Tuesday, January 05, 2010

Book #3 of 2010 ... or How I Almost Lost My Mind.

My third book of the new year is ...

"Hillbilly Gothic" by Adrienne Martini

Let me preface my review of Martini's memoir of her battle with postpartum depression with my own tale. In February 2002, I was nine months pregnant and anxiously awaiting the arrival of my first child (now known as Jacob). I had many delusions about parenting that are common to those who actually have no idea what it means to be a parent. I had dreams about blissful days filled with leisurely walks and a cooing, content little baby.

What I got was a screaming, red-faced (albeit adorable) little guy and my own personal descent into Hell. If Jacob was awake, he was crying or otherwise making his miserableness known to anyone within a one mile radius. (Seriously ... my neighbors later told me they considered not having kids after hearing the sounds coming from our house.) I was a sleepless wreck. Add to it a decent case of postpartum depression where thankfully instead of turning on my son I decided two things were wrong in my life: breastfeeding and the help from my husband (or lack thereof). I stopped nursing and for all intensive purposes my husband "checked out".

I imagine living with a wife who could turn from placid (not happy, just there) to raging maniac was not an ideal situation for him. I also know he was overwhelmed by the fact that our life was upended. (Truth be told, my husband enjoys being the center of my attention -- a place that for good or bad was replaced by a needy, crying newborn.) It took a good year for my family to get itself righted again (it certainly helped that around ten months Jacob decided to sleep for more than two hour stretches AND we figured out he had reflux.)

So all this background is to say I could understand Martini's experience one hundred percent. Even down to coming from a family where both mental illness and the associated evils run rampant. (My father is a bipolar alcoholic with a penchant for gambling away ... oh mortgage and federal tax payments. He comes from a long line of alcoholics with mental illness. Lucky me, I won the genetic lottery!)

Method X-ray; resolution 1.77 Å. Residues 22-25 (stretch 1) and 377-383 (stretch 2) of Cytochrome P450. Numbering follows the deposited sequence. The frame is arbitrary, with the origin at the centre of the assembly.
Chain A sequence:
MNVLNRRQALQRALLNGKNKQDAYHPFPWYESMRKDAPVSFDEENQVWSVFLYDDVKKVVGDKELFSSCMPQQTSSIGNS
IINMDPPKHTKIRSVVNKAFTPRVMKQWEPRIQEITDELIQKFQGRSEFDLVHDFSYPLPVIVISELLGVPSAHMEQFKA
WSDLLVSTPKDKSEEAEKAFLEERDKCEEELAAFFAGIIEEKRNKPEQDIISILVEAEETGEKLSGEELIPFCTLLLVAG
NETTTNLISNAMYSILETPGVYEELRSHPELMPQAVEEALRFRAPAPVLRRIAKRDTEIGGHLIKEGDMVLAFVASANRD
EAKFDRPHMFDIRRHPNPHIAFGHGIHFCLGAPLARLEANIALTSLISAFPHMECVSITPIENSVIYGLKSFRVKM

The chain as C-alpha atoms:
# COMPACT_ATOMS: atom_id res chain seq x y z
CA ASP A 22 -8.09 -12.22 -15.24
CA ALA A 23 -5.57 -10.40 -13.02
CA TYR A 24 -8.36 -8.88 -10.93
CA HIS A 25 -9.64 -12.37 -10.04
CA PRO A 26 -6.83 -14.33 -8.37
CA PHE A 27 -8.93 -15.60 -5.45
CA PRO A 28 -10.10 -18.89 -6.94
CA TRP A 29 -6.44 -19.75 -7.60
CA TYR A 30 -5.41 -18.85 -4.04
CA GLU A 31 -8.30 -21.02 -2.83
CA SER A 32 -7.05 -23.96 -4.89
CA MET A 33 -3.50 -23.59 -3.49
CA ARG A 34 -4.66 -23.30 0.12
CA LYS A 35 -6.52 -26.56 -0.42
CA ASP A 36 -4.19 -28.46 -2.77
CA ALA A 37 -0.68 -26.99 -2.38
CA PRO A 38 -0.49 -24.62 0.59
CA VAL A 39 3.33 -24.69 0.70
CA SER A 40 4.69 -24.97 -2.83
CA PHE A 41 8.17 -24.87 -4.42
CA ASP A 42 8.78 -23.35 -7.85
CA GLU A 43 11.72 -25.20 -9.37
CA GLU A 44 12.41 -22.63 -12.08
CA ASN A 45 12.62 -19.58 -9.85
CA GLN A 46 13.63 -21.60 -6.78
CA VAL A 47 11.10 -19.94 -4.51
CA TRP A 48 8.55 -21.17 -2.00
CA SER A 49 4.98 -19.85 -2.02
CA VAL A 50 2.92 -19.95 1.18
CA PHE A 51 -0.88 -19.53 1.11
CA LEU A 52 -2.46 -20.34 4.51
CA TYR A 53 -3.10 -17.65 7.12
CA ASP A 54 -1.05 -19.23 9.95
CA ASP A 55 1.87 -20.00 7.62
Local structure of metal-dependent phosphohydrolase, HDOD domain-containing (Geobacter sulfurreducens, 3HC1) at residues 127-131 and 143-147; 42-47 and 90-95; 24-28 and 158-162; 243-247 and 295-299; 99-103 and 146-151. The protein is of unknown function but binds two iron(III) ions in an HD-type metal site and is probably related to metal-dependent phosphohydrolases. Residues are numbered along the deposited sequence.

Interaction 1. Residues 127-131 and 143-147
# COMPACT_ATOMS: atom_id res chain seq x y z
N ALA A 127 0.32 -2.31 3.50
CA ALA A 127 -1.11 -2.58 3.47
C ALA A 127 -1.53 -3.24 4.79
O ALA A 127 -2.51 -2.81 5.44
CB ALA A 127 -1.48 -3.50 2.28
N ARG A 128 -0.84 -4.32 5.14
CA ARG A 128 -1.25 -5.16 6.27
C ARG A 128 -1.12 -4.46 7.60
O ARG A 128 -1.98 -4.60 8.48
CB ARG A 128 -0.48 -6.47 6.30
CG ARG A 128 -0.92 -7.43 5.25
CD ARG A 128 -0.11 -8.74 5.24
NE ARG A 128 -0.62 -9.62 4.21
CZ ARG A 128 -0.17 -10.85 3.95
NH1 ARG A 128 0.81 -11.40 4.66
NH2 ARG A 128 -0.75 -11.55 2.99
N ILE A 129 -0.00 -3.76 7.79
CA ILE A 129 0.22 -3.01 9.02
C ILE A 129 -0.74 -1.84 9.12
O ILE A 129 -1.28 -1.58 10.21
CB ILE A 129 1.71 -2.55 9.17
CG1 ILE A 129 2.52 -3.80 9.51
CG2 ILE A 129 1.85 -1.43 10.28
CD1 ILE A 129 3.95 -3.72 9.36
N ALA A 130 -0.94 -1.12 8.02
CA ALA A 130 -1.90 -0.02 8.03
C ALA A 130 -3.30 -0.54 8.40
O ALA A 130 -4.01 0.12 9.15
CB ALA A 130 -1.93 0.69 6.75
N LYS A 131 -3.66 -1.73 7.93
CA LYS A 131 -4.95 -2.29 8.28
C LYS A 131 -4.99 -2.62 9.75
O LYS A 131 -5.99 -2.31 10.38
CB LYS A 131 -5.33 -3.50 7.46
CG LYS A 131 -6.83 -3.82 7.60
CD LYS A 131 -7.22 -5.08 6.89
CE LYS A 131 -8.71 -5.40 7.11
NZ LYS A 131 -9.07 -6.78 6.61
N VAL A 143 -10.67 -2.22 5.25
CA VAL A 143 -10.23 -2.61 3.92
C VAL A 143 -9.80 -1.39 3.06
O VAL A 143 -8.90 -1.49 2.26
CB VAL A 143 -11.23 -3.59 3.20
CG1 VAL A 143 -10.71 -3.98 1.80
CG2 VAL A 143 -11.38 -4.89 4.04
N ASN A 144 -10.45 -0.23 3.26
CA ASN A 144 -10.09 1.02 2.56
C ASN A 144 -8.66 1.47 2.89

Martini's account of her Appalachian background and family's mental illness is not pretty. Her own descent into "madness" actually made me physically hurt for her. That's not to say she sets herself up to be pitied. Far from it. She recognizes that her story is a common one and because there is still a stigma associated with all mental illness, especially postpartum depression and its darker sister postpartum psychosis, it is a necessary story.

I can't say that I recommend this book to everyone - its a tough story to read. But if you do choose to read it I don't think you will be disappointed (and you might even be a little more understanding for having read it).

Free Signature Generator


Liz said...

I completely agree with you about saying the book is a tough read. While I haven't read this one, i have read other memoirs and I find the ones dealing with mental illness ones I have to put down for a bit sometimes, because of my own relatives' experiences with it. At the same time they can be so powerful. Take "bipolar bare" (no cap letters -- don't want people to be confused!) by Carlton Davis. He lays out ALL the details: drug use, sexual deviation of his life dealing with bipolar disorder. And he also talks about the treatment and dealing with the treatment. It's very well done, with a great interweaving of of stories, viewpoints, images and diagnoses. Hard to read, as it sounds like "Hillbilly Gothic" is, but worth it.

Liz said...

Your "book No. 3" count reminded me that I'm tracking books for 2010. I think I would have forgotten otherwise - thanks!

Anonymous said...

Do you get all of these from the library? And out of curiosity, if you buy books from time to time, do you keep them after you read them or trade them in? Oh, and I like that you're doing the book reviews because I want to get better about reading more this year. The not reading is affecting my brain function and I'm visibly losing IQ points.

I'm Jen. said...

I get a majority from the library. The ones I do buy, I share with my Mom. If someone in Tennessee wanted me to send her a box some time, I could do it.

Anonymous said...

I'm all about some good reads, but I don't know that I have anything to send in return - unless you want some Faulkner or Eudora Welty from the college days. What would be even cooler...me coming there and getting some in person. Then, I wouldn't have to lust after all the snow in your Wordless Wed. picture. Lisa Patton and weather team were wrong again. All the schools are out and we have no snow.

I'm Jen. said...

You have to come and go sledding. There is a crazy hill here where people will sled using anything including kiddie pools and modified bikes. It was like being back in KY.

I miss the fear of "blizzards" in Tennessee.

Anonymous said...

You're missing a real doozy today. Snow Bird has every school district in TN out of school and there's only a very fine dusting in the grass. The streets are just wet. It's made for a very long day at work for everyone who didn't listen to their mother and become a teacher.

Amber Koter-Puline said...

Thanks for sharing about your PPD. Our family histories and some of the risk factors for PPD are similar. Hope you are well today and enjoying motherhood. There are lots of us Survivior Mamas out there in blogland! Take care.

Blogger Template by Delicious Design Studio